IV. JOURNEY IN THE DARK The fourth movement describes the laborious journey of the Fellowship of the ring, headed by the wizard Gandalf, through the dark tunnels of the Mines of Moria. The slow walking cadenza and the fear are clearly audible in the monotonous rhythm of the low brass, piano and percussion. After a wild pursuit by hostile creatures, the Orks, Gandalf is engaged in battle with a horrible monster, the Balrog, and crashes from the subterranean bridge of Khazad-Dûm in a fathomless abyss. To the melancholy tones of a Marcia funèbre, the bewildered companions trudge on, looking for the only way out of the mines, the East Gate of Moria.
V. HOBBITS The fifth movement expresses the carefree and optimistic character of the Hobbits in a happy folk dance; the hymn that follows emanates the determination and noblesse of the hobbit folk. The symphony does not end on an exuberant note, but is concluded peacefully and resigned, in keeping with the symbolic mood of the last chapter, The Grey Havens, in which Frodo and Gandalf sail away in a white ship and disappear slowly beyond the horizon. Program Note by Johan de Meij
About his Awayday, Composer Adam Gorb wrote: “In this six-minute curtain raiser, my inspiration has come from the great days of the American musical comedy. I have tried to express in a brief sonata form movement the exhilaration of “getting away from it all” for a few short hours on a festive bank holiday.
“Musically the piece is a homage to the great days of the Broadway musical with its irresistible brashness and irrepressible high spirits. If you can envisage George Gershwin, Leonard Berstein, Igor Stravinsky, and James Bond traveling together at 100 miles per hour in a open-top sports car, I think you’ll get the idea.”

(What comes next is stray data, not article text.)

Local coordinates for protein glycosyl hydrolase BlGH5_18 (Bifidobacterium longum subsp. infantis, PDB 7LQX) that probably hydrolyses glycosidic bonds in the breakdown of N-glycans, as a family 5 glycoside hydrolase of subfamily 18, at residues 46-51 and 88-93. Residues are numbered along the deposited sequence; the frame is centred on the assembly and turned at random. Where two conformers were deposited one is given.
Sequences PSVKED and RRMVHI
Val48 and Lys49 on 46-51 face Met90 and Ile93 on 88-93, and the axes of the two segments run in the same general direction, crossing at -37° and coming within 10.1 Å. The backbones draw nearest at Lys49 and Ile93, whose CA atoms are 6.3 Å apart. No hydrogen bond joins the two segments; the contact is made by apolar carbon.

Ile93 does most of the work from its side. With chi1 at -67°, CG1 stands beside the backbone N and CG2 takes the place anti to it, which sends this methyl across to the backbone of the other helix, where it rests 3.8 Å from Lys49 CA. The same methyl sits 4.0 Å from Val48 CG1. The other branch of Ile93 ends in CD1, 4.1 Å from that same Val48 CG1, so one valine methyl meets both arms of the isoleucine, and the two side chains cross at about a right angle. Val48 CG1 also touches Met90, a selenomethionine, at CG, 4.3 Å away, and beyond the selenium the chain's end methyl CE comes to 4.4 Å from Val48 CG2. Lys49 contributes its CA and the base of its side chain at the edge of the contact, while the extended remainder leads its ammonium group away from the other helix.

Program Note by Adam Gorb
Nineteen long years passed between the composition of Holst's last two works for winds, the Second Suite in F and the masterful Hammersmith: Prelude and Scherzo. Commissioned by the British Broadcasting Corporation (BBC) for its military band, Hammersmith was Holst's first band work for professional musicians, the earlier suites having been composed for amateur bands.
Hammersmith is a result of Holst's long familiarity with the Hammersmith metropolitan borough of London, which sits on the Thames River. At the time, 125,000 inhabitants were packed into an area of 3.6 square miles. Holst's fascination with the duality of his surroundings is reflected in his composition. The Prelude (representing the inexorable, "unnoticed and unconcerned" river) is slow and unconcerned, reflecting a duality in its very key: E Major set against F minor. The Scherzo (representing the Cockney street markets and the laughing, bustling crowds) is boisterous, exuberant, and vulgar. The music and mood of the Prelude returns at the end of the composition, bringing us back to the great slow-moving river, passing relentlessly out to sea.
Program Notes by Nikk Pilato
Passacaglia (Homage on B-A-C-H) is a set of continuous variations in moderately slow triple meter built on an eight-measure melody (basso ostinato) which is stated, in various registers, twenty-five times. It is a seamless series of tableux which move from darkness to light.
Written in homage to Johann Sebastian Bach, it utilizes, as counterpoint throughout, the melodic motive represented by his name in German nomenclature, i.e. B-flat, A, C, and B natural. Bach introduced this motive in his unfinished The Art of the Fugue, the textures of which are paraphrased (in an octatonic scale) in the fourth and fifth variations. The seventh variation incorporates Gustave Nottebohm’s resolution (altered) of the unfinished final fugue of The Art of Fugue. The famous melody from Bach’s Passacaglia in C minor appears once (also altered) in variation nineteen.
Program Note by Ron Nelson